Says Paro, tongue firmly in cheek, “Now of course, unconventional is conventional. It’s so very hard to be unconventional these days — everybody’s so DP [display picture/profile picture]-type to un-convention.” She tells us about her social gatherings, which have friends of many different ages in attendance, “This friend of mine said to me, how the younger women have such a masterful vocabulary of fashion — everyone has a look, and they look very, very good. But the older women have a unique style of dressing, that is all their own. And I found that to be true.”
I thought hey, it’s 6 yards of cloth! I can do whatever I want!
Meanwhile, Shabani finds herself wishing the sari was more normalized, and not only at parties, “I know I’d wear a sari way more if it didn’t bring so much attention to me, if everyone around me wore it casually, if it wasn’t a conversation starter.” This is why she usually wears saris to formal or semi-formal events, though the definition of those has undergone evolution — today Shabani would wear a sari to a meeting too, not just to the family dinner, where they often discuss the disappearance of the sari, “Well, in malls, we notice how no one wears saris anymore, and there’s a collective sigh, like there must’ve been in the writer circle when they first noticed that no one uses typewriters anymore.”
Paro has a clear view of the agendas behind saris, or indeed, what you wear on your body, that is, she does not care for them. “Sari ko political banana is so boring, ya. For me, beautiful is very important. I feel depressed without beauty. And I find duty most oppressive. So, beauty before duty! And all this politics in saris, I’m like #borematkaryaar. You should dress to be joyful, to express yourself, dress with what you can afford… Yes, I think it’s entertaining to wear a Mallu sari and go out to eat an Onam feast. But that’s entertainment. Otherwise, this ‘I must wear a sari on Women’s Day’, it’s not like that for me. Woh ho gaya na uniform wala school mein.”
When we’re done laughing, Paro adds her view on the importance of appearance, “I’m not someone who wears jeans to a shaadi and thinks I’m very cool. When I went to Afghanistan, because they invited me for a women’s film fest, I covered my head because they’d asked me to. If I was living there, my journey would’ve been very different — I would navigate my own journey, the way I have here, to be true to myself.” She also makes the political personal when she says, “The idea of khadi as a political dress is rooted in a larger political and economic context. As for responding strongly to Sabya’s comment, please! The day his sari costs 2000 or under, I’ll care about what he says.”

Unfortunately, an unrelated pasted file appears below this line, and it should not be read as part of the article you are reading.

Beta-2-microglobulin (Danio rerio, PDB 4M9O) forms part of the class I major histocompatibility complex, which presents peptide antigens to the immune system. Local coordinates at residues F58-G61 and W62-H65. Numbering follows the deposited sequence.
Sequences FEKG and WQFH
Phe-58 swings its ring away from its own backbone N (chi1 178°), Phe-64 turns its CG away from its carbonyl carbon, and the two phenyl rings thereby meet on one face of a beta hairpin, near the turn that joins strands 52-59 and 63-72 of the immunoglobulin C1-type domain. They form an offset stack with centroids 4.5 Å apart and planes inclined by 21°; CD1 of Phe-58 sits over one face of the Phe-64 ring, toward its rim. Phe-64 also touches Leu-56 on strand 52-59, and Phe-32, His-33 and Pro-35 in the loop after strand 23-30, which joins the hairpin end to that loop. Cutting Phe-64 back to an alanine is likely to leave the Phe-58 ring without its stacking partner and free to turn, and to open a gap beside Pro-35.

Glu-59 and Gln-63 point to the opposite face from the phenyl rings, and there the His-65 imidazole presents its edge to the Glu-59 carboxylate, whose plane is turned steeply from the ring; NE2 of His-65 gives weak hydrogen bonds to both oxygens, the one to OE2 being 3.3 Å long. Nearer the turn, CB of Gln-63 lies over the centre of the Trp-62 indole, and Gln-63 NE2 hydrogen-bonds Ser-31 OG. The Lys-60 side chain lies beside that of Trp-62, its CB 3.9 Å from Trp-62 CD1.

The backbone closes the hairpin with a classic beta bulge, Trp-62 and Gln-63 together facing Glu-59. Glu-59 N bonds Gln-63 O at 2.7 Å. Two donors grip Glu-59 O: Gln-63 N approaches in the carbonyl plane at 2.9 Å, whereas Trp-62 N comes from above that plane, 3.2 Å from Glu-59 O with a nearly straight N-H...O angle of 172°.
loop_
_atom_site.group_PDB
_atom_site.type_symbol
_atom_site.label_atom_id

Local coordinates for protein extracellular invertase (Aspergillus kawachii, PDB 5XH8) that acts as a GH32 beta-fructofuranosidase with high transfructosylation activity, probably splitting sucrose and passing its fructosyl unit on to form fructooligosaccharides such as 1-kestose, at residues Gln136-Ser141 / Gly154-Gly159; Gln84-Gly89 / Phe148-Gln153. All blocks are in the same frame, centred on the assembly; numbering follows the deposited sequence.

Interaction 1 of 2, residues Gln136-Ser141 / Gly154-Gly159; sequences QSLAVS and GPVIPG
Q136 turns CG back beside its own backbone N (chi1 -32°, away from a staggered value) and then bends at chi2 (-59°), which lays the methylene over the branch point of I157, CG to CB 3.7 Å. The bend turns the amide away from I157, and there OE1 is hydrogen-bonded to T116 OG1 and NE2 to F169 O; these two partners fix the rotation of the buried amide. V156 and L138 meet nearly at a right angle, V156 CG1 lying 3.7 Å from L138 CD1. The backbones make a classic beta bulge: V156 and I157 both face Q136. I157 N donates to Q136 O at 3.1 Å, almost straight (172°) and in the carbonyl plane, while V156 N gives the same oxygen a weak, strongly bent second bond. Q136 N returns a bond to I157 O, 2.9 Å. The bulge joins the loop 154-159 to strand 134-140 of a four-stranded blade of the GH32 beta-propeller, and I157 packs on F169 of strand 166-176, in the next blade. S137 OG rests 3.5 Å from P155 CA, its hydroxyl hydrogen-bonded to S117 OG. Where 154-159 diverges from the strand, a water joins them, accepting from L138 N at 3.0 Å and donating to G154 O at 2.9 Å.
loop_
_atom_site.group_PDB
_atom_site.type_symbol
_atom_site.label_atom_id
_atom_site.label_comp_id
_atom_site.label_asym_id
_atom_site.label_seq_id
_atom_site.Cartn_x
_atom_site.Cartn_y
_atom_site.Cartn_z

Until then, Paro would like to add a caveat to the whole ‘I-dress-for-myself’ stance, “I don’t know about that, I dress as myself, I’d say, and I have many selves, so whichever self it is that day. And I also most definitely dress to charm other people. I always dress better when I’m going to meet my lady friends, for instance — because they enjoy it, and I enjoy that they enjoy it. When people respond, you like to dress for that response. It’s like when people enjoy watch[ing what] you make, or what you write… So, I share the pleasure of dressing with other women and a few good men.”
Saris, like all garments that indicate class and money-power, of course carries with it a sense of caste.
As for mothers and memories, Paro would agree with Shabani, and she shares her lovely story of mum’s cupboard of saris, “…so my mum’s doli ki sari, a Banarasi silk, yellow, with ears of corn — a lovely sari, but she hated it. So, she had it dyed wine red — but then the zari became silver from gold, so she hated it even more, she wanted to make a razai out of it! Now, I remember this sari so well — as a kid, I used to love my mum’s cupboard of saris, I’ve seen them being packed, put away, as we moved houses, so many houses, I used to love the whole business of her wearing the saris, I would watch her wear them — I rediscovered the doli ki sari on Diwali this year and I wore it. I was very over-dressed, but who the fuck cares!”
Shabani’s current favorite sari is a black malmal designer sari, though it might have changed by the time you read this, and she deeply misses conversations around “the gold and white Kerala lungi set”, the male counterpart to the sari, she thinks. As for politics, Shabani likes the disruption for now, or at least the possibility of it, “Saris, like all garments that indicate class and money-power, of course carries with it a sense of caste. An aunt remarked recently on the now trending Gamcha Sari and how it’s just ‘worker wear’, and why would anyone turn it into a sari for ‘women like us’? It made me buy a Gamcha Sari the very next day.”
Moving on from disruption to poetry, meet Jaya & Swaati, Odissi dancers, proud sari wearers in Chapter 3: Sari Sisters. Up next!
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Pooja Pande is a writer-editor who grew up in, considers home, and hence has a suitably complex love-hate relationship with the capital city of India, Delhi. Her first book is Red Lipstick, a literary-styled memoir on celebrity transgender rights activist Laxminarayan Tripathi. Find her on Twitter at @derrindo.